"We always look to innovate in ways that help consumers save money," said Bruce Sattley, SVP of product management at Coupons.com. "So we are really pleased to unveil our card linked service, which sets itself apart with ease of use, great offers and support for Visa, MasterCard and American Express cards. This combination delivers a best-in-class service for consumers and merchants wanting to take advantage of this emerging medium of digital coupons for saving on card purchases, primarily for in-store transactions, which still make up more than 90% of U.S. purchases."
To use Coupons.com’s card linked offers, shoppers register their Visa, MasterCard or American Express cards through Coupons.com website or mobile app. They can link credit or debit cards issued by any bank and the service is not restricted to a single bank or card type. Registration is required only once, not each time an offer is added. Consumers then browse offers and click to add to the payment card. Coupons.com offers are for cash discounts or gift cards, not points or rewards that users accrue. Users should check for new offers frequently since Coupons.com is regularly adding new offers from retailers and restaurants. Use the linked payment card in the store or on the merchant’s website or e-commerce-enabled mobile apps. A text message or email notification confirming the acceptance of the coupon is sent when the purchase meets the conditions of the offer. Cash discounts are credited directly to the consumer’s card account and settled within a few days. In the case of a gift card reward, redemption codes are sent within a few minutes.
The Coupons.com card linked offers platform, named CardLink iQ, gives specialty retailers and restaurants a new way to generate sales and increase brand loyalty among customers. Merchants can use card linked offers to drive traffic to their brick-and-mortar stores and to drive transaction volume on their e-commerce websites and mobile apps. For merchants wanting to focus on in-store sales, CardLink iQ gives them a way to use digital marketing to drive measurable offline purchases. And merchants do not need to alter point-of-sale systems or train staff with special procedures, so the process doesn’t slow down checkout lines.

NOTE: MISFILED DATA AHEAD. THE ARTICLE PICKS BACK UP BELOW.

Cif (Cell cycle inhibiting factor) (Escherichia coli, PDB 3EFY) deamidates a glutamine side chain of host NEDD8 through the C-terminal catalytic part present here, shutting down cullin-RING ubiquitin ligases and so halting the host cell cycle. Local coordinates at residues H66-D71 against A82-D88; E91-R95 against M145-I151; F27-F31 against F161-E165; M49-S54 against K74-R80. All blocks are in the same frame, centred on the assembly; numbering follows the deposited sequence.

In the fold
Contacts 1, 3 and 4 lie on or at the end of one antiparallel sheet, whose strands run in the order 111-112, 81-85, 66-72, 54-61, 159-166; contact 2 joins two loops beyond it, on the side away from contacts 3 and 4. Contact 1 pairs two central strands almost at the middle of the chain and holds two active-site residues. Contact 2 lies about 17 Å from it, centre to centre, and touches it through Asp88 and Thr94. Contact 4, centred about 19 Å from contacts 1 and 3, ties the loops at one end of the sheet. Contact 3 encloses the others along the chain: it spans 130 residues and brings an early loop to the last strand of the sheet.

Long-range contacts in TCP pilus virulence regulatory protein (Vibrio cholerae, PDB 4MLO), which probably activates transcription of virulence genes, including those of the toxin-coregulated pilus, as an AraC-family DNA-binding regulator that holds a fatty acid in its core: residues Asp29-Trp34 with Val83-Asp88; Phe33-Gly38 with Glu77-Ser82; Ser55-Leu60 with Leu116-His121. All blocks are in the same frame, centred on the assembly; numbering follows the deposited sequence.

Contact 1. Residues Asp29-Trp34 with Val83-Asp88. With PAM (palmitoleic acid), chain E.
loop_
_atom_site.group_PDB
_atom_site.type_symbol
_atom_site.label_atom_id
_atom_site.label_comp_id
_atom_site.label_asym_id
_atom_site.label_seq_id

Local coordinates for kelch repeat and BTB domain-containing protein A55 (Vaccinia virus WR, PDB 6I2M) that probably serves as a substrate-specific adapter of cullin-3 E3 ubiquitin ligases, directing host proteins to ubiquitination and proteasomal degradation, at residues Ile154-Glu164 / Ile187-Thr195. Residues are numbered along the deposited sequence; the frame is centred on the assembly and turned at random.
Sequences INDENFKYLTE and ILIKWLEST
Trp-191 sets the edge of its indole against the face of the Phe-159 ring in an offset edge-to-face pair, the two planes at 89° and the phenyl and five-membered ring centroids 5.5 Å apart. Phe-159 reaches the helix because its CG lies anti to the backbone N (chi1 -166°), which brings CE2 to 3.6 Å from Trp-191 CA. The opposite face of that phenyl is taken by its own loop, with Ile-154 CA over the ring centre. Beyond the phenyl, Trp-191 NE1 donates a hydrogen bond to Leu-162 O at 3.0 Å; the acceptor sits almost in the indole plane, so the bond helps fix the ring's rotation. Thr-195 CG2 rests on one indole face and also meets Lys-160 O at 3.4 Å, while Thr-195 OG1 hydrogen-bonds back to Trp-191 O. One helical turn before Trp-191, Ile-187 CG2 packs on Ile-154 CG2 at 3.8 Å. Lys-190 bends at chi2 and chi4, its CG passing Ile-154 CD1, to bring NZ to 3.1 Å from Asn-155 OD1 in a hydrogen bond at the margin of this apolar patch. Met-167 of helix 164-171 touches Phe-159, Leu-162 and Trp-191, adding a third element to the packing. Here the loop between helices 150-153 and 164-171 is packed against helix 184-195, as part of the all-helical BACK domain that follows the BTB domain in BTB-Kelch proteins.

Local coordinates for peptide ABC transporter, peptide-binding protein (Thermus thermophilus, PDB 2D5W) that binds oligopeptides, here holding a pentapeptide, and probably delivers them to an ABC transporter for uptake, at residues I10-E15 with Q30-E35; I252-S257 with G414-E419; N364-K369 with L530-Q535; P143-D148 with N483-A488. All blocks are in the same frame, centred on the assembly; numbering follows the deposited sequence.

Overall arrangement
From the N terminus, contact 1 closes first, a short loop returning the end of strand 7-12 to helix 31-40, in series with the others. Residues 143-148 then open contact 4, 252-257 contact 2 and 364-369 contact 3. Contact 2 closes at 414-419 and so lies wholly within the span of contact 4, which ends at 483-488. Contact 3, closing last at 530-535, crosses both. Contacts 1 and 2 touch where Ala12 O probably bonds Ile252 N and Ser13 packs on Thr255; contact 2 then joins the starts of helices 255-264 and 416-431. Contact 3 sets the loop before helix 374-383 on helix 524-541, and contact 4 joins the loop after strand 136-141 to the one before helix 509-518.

CardLink iQ is a pay-for-performance model that lets merchants directly tie online marketing spend to purchases and provides detailed, real-time reporting to measure campaign performance at a granular level. Redemption limits can be set with continuous monitoring of consumer usage to enable effective management of promotions budgets. In addition to placing card linked offers on the Coupons.com network and mobile app, CardLink iQ can also power offers directly on merchants’ own sites and marketing channels, increasing consumer access with multiple touch points.
"CardLink iQ gives merchants the opportunity to connect with shoppers at scale, including the millions of users of Coupons.com, our mobile apps and our growing network of affiliate publishers," said Sattley. "With this service, Coupons.com uniquely offers retailers and restaurants a single resource for the broadest set of promotions, including site-to-store printable coupons, coupon codes for online shopping and now paperless card linked offers."
Brookstone files Chapter 11; seeks sale to Spencer’s
Merrimack, N.H. — Specialty retailer Brookstone Holdings Corp. has filed for Chapter 11 bankruptcy protection, with a plan to sell itself to Spencer Spirit Holdings, owner of the Spencer’s retail chain, for about $147 million. The purchase price comprises $120 million in cash, $7.5 million in new notes and about $18.5 million of assumed liabilities.
Under the agreement with Spencer Spirit, Brookstone would continue to operate its stores in malls and airports, along with its catalog, website and wholesale business, under the Brookstone brand.
“The retail industry continues to evolve, and staying ahead of the curve is critical,” stated Jim Speltz, Brookstone’s president and chief executive. “A partnership with Spencer Spirit provides us the canvas upon which to sketch our next chapter.”
However, Brookstone’s acquisition by Spencer Spirit may not be a sure thing. Blucoroa, the company that owns online retailer Monoprice, is reportedly preparing an all-cash bid for Brookstone, according to the Wall Street Journal.
Brookstone, which is privately held, lost $18 million in the 13 weeks through Sept. 28, up from a loss of $12 million in the period a year earlier. In its bankruptcy filing, Brookstone estimated that it has liabilities between $100 million and $500 million and assets in the same range.